Archive for the ‘caracal’ Category
Tampa is home to Big Cat Rescue, a rescue for, well, big cats. Big Cat Rescue is home to cats that have retired from circuses or part of the exotic pet trade. We took the opportunity to join one of the tours of their facility.
Big Cat Rescue got its start when rescuing bobcats from a fur farm. It takes forty bobcats to make a fur coat, and they are usually kept and killed in a brutal fashion. There really is no humane fur.
Their cougars (or, as they are known in Florida, panthers) were having a mellow afternoon.
Bengali was a circus tiger, moved from city to city. He seems quite relaxed here.
He keeps it clean.
Big Cat Rescue’s odd couple are also retired circus cats: Zabu, a female white tiger, and Cameron, a male lion.
Cameron had to be neutered to ensure he and Zabu wouldn’t create a hybrid (a liger). Because of the reduced testosterone, he no longer can grow a mane.
Hybrids are a serious issue: usually, they are caught between competing sets of instincts, and have health issues. Jojo, a caracal/serval hybrid, has serious digestive system issues. While I would not want to create hybrids, I do think he’s a very striking cat.
Sabre is a melanistic leopard. He was a pet, but abandoned by his owner. Fortunately he made his way to big cat rescue.
Why do I find myself drawn to silly black cats?
He does have striking eyes.
Frosty is one of their many servals.
Many of these cats were pets, who, well, aren’t domesticated animal. they have no reason to be in someone’s house.
When such animals are surrendered by their owners, they sign a contract to never own another exotic cat.
My personal favorite was their caracal pair, Sassy…
Big Cat Rescue is a great organization, committed to the welfare of their cats. They advocate against the many ways wild cats, when put in inappropriate settings, are a problem. We need more folks looking out for animals in these circumstances. The humans are at fault, as they expect the cat to act in a tame fashion, millenia of instincts to the contrary. Unfortunately, too often, it’s the animal that is punished.
Labor Day weekend brings the Cincinnati Zoo cheetah run. My wife did the 5K for the second year, this time with my daughter doing a good chunk of it with her.
I’m quite impressed with their running. I only run if something is chasing me (or I’m late for the bus).
After the run, we decided to walk around the zoo. Remember Gladys, the orphaned baby gorilla? She’s getting bigger.
But she’s no longer the baby! Asha was born this year. I’m sure when she gets bigger, she’ll be a great playmate for Gladys.
We stopped to say “hi” to Renji and Nubo. Renji was wondering what was with all the smelly(-er-than-usual) people.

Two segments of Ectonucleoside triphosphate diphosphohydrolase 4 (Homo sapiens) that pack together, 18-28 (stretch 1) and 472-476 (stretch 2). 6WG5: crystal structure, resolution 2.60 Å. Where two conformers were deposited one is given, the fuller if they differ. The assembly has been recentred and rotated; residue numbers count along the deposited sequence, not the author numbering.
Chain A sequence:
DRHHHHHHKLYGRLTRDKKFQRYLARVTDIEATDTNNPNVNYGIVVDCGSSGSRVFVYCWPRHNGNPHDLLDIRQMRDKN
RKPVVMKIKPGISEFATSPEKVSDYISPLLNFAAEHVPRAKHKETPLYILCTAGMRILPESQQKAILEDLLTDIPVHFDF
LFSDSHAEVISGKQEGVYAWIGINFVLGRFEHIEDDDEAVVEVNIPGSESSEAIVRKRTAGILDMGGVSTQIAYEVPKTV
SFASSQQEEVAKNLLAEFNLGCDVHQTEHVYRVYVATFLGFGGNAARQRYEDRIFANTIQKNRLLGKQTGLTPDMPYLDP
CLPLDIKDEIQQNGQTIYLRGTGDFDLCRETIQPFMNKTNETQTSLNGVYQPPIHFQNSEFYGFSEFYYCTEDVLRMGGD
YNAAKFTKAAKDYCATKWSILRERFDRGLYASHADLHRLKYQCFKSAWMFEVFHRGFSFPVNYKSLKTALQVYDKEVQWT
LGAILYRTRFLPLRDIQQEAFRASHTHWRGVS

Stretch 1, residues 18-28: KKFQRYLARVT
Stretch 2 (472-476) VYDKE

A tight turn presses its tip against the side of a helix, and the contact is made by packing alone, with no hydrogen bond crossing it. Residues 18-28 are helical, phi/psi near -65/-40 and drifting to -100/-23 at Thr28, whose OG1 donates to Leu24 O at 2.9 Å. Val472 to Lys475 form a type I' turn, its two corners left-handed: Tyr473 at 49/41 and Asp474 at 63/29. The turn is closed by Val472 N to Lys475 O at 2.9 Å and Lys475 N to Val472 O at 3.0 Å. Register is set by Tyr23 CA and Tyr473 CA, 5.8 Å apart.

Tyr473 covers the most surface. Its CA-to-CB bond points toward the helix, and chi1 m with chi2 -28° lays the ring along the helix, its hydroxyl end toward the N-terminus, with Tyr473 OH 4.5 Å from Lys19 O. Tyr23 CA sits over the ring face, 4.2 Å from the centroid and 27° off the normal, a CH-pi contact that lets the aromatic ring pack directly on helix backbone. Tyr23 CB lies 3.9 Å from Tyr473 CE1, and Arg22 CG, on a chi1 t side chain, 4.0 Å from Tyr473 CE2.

Nubo just set about making sure his paws were clean.
Inside, I got some good pictures of the black-footed cats. They were quite active that morning.
The sand cat took a great leap!
The caracal’s enclosure was quite fogged over that morning, creating a cloudy view. However, she just looked so cute, I had to take get the best shot I could of her.
Dobby the pygmy owl saw us out.
We had a great morning! The Cheetah Run is a wonderful fundraiser for one of the best zoos in the country!
From Philadelphia, we went south to our nation’s capital, Washington, D.C. Our first stop there was the Smithsonian National Zoological Park, otherwise known as the National Zoo. There were several animals we wanted to see, and was an amazing campus.
On entry, a prairie dog peeked up to greet us.
But, let’s face, it, I was there to see cats. The National Zoo did not disappoint. There were two sets of lion cubs, for a total of seven.
They were getting into everything!
…and on to everyone!
There dad is Luke, a very handsome dude.
If I’m reading this right, he’s the father of John, the new African lion at the Cincinnati zoo. Good looks clearly run in the family. And he knows it.
But, seven cubs can be exhausting!
There were also two tiger cubs and their mom. The cubs are right at a year old.
They like to stalk…
…have a drink…
…and, of course, take a nap. They are cats, after all.
I was excited to see a caracal, a cat they don’t have at very many zoos.
He was a bit shy.
The caracal decided to wander off. As a cat geek, I understood, even if I think I was one of the few who was most excited to see them.
As is often the case, the caracal was positioned near a bobcat.
We got to see a snoozing sand cat.
And a snoozing clouded leopard. Like I said, they’re cats; they sleep.
Another sleeping cat we saw was an old friend. Lek is a fishing cat, born in Cincinnati. I have pictures of him and his brothers as cubs.
This Queen City boy has fathered four cubs with Electra, a female.
We like cheetahs.
My daughter has also started taking photos at zoos, getting her own perspective on the animals.
There were seven Asian small clawed otter pups.
Some were busy constructing something.
I’m always amused at zoos when there are animal “tourists.” Usually it’s a squirrel or some birds. The elephants appeared to have a pet deer.
The keepers seemed to indicated this was an ongoing problem, but didn’t really pose a danger to either species.
Meet the Ruppell’s griffon vulture. While this one was hanging out on the ground, these are the highest-flying bird on the planet. They are typically cited as flying in the thin air at 20,000 feet, though there are records of them being as high as nearly 40,000 feet.
Lots of turtles on a log.
Degu are small rodents native to South America.
I’m becoming quite the fan of the burrowing owl.
We had a great day at the National Zoo, and walked over its great expanses.
The Cincinnati Zoo made a couple of announcements since my last visit, neither of which involved cats. It was, however, for two of my favorite non-felids animals. We had a gorgeous day, so I decided to go check it out.
The first was Seyia, a black rhino. She just moved here from the Baton Rouge Zoo. Like most Louisiana girls, she’s very cute*.
I confess I haven’t watched too many rhinos interacting with people. This time, I was there when her keepers were having a session with her. It was clear that she had an interest–even a fondness–for her people. It was quite cute.
The keepers train the animals behaviors that will help them in the animal’s care. In this case, Seyia has learned how to present her foot for examination.
She seems to really like watermelon.
The other new arrival was Kilua, a baby okapi. She was born on November 30.
She is a very active girl!
The black bear was enjoying the sun.
As was this penguin.